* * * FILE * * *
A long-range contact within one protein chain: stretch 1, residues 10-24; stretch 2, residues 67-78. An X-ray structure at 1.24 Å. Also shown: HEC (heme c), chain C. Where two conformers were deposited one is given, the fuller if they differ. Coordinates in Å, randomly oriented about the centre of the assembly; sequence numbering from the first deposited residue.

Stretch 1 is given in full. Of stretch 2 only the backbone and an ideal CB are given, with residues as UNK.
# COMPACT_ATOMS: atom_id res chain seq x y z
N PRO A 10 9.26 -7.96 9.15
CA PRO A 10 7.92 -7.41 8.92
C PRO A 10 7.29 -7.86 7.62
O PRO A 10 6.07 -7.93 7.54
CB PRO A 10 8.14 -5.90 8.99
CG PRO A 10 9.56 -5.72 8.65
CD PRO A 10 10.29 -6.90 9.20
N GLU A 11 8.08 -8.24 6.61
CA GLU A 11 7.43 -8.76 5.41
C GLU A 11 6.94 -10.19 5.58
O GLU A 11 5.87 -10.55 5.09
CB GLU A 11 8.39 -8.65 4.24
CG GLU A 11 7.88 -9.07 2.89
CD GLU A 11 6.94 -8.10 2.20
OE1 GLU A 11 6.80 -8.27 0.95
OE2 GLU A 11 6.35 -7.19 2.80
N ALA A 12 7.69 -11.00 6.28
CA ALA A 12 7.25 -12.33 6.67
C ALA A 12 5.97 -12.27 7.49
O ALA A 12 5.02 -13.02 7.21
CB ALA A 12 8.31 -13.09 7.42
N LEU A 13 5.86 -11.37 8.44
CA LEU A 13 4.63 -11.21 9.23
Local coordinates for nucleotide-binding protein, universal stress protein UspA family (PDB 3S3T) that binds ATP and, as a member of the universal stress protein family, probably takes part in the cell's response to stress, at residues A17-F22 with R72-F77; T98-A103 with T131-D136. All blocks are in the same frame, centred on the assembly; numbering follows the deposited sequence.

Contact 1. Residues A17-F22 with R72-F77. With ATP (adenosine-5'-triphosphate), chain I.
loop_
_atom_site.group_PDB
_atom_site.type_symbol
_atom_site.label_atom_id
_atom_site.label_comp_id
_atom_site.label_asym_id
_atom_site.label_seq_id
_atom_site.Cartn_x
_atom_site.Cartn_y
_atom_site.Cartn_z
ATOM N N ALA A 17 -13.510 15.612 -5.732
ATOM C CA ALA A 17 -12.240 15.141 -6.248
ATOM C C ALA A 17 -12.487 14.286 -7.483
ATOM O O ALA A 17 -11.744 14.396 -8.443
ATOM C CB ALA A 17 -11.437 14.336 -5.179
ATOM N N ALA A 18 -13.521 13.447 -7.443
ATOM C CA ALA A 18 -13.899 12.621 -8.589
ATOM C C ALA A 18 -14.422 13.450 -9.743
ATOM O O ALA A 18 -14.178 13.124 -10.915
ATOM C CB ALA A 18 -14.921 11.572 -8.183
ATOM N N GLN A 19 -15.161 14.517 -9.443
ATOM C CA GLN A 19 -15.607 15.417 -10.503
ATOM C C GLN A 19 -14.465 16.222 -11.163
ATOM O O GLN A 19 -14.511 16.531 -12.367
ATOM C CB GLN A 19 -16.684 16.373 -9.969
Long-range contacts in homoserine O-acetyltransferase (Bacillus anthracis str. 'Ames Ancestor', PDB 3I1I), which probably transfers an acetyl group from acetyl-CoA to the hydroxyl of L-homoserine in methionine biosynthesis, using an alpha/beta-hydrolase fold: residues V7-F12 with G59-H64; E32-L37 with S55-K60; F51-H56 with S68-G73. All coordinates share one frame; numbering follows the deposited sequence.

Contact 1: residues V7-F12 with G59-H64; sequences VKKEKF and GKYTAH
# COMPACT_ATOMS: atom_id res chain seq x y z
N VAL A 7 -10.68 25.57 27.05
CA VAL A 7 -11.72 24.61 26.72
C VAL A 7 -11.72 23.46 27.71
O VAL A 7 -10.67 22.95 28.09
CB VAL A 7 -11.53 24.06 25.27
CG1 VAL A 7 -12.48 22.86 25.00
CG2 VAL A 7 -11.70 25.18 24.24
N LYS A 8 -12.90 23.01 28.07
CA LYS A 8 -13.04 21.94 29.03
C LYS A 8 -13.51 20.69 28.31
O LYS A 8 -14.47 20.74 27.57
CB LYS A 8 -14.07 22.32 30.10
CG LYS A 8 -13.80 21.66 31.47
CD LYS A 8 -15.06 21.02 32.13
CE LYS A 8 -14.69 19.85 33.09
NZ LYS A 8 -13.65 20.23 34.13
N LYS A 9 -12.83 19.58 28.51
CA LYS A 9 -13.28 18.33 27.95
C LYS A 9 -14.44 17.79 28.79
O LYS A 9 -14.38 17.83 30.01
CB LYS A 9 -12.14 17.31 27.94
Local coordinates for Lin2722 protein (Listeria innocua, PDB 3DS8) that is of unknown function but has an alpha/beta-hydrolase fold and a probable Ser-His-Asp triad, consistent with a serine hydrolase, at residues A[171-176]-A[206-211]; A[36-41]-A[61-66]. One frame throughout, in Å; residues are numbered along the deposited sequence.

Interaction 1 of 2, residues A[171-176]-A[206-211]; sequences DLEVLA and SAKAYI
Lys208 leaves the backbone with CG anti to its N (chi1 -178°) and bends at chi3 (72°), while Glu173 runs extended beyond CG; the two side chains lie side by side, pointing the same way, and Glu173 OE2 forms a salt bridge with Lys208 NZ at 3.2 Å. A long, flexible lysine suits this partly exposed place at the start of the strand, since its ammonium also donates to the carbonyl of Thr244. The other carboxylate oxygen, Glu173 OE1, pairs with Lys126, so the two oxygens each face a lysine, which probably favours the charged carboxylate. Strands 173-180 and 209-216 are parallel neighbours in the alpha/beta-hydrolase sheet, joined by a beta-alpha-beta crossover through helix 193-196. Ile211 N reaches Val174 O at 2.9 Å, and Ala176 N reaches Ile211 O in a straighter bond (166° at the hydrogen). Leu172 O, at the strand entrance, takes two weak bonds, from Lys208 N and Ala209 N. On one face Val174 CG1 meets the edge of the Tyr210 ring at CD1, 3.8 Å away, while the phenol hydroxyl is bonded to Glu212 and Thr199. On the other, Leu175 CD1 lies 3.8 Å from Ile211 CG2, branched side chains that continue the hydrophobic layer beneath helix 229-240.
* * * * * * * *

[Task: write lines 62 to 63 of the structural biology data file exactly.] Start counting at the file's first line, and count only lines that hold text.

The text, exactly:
CG1 VAL A 7 -12.48 22.86 25.00
CG2 VAL A 7 -11.70 25.18 24.24